Personalized content, whether used in a pitch email or not, leaves a positive first impression and encourages the reader to read on. It grabs the reader's attention and dispels any notion that your email is spam. As a result, it is critical that you address your recipient by name and title. Even if you intend to send multiple pitches, try to send personalized messages to each recipient.

  • Address the recipient by name in the greeting.

  • Reference something specific that shows you have done research or have a connection to them (e.g., their recent work or shared interest).

  • Clearly state the purpose of the email in the opening sentence.

  • Be professional and confident, yet polite.

  • Use a conversational tone.

4. Don't make it all about your wants

One mistake many people make when sending out pitches is making it all about themselves and what they stand to gain. This is a selfish approach and can be a turnoff for your recipient. While you highlight what's in for you, ensure that you explain how your product or service can help the recipient solve a problem or achieve a goal. Focus on the benefits it will provide to the recipient and how it will solve their problems or improve their business.

5. Begin with a brief but catchy introduction

Always begin your pitch with an introduction about yourself. This is an opportunity for you to introduce yourself and sell your personality so the recipient would be willing to collaborate with you. This doesn't mean you should lie about what you do or exaggerate your abilities. However, ensure that you highlight your strengths in the best way possible.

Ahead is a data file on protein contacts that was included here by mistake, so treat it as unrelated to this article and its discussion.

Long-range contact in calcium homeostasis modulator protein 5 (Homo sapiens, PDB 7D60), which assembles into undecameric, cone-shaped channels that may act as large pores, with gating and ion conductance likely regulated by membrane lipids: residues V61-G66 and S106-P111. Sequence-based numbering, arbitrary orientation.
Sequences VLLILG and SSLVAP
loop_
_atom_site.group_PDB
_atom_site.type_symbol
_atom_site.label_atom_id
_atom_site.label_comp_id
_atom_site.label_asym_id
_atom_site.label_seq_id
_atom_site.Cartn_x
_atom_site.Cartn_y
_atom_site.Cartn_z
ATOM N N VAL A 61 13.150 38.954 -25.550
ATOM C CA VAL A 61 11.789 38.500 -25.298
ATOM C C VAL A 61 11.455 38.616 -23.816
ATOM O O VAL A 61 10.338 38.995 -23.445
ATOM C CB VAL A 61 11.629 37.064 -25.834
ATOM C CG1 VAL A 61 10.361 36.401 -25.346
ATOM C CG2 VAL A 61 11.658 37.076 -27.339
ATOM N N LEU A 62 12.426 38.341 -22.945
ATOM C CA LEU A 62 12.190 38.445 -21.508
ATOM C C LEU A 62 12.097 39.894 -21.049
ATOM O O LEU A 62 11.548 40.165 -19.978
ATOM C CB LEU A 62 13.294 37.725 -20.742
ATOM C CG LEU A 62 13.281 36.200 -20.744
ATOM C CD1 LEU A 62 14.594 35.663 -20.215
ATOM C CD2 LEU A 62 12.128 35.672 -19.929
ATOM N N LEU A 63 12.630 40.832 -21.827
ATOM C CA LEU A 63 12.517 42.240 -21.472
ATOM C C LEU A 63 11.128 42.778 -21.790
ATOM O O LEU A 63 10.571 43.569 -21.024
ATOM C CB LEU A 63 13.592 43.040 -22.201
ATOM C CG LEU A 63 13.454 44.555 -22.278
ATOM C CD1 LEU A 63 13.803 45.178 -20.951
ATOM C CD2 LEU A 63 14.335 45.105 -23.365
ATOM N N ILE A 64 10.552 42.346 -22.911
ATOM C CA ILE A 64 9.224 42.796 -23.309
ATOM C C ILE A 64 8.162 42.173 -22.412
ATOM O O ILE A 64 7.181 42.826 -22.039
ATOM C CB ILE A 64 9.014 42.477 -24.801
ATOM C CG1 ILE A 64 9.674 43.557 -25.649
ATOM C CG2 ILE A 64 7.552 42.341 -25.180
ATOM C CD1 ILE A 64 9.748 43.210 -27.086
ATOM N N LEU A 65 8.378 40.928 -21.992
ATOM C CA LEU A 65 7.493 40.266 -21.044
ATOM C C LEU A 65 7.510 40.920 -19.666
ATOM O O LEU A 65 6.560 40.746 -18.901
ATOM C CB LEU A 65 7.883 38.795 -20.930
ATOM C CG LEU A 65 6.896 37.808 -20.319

6. It should be precise and engaging

Everyone is busy these days, and people are not interested in your pitch unless you can creatively arouse an interest. So it's important to get to the point quickly. Keep your pitch email short, interesting, and to the point, ideally no more than a couple of paragraphs. Be creative and try to use the right words because our email's content determines your response. And trust me, it's not always about the offer but how you present it.

Tip: keep your email between 50-150 words. You may add an attachment or a link to a page if you need to share more details.

What is the ideal format of a pitch email?

The format of a pitch email typically includes the following elements:

  • Begin with a clear and attention-grabbing subject line that summarizes the email's main message.

  • An opening sentence or two that hooks the reader's attention and encourages them to read further.

  • Write a brief introduction that explains who you are and what your product, service, or idea is all about.

  • A detailed description of the benefits of your product, service, or idea and how it can solve a problem or meet a need for the reader.

  • Include a call to action (CTA) that encourages the reader to take a specific action, such as scheduling a meeting or trying a free trial.

  • Add your contact information, such as your email address and phone number so that the reader can get in touch with you.

  • End with a closing sentence that reiterates the CTA and thanks the reader for their time.

  • A professional signature with your name, title, and company details.

Conclusion

Pitch emails are a powerful tool for businesses, entrepreneurs, and freelancers to promote their products or services and generate new leads. However, crafting a successful pitch email can be a daunting task. However, following the tips and steps outlined in this guide, you can craft an effective pitch email to elicit a positive response.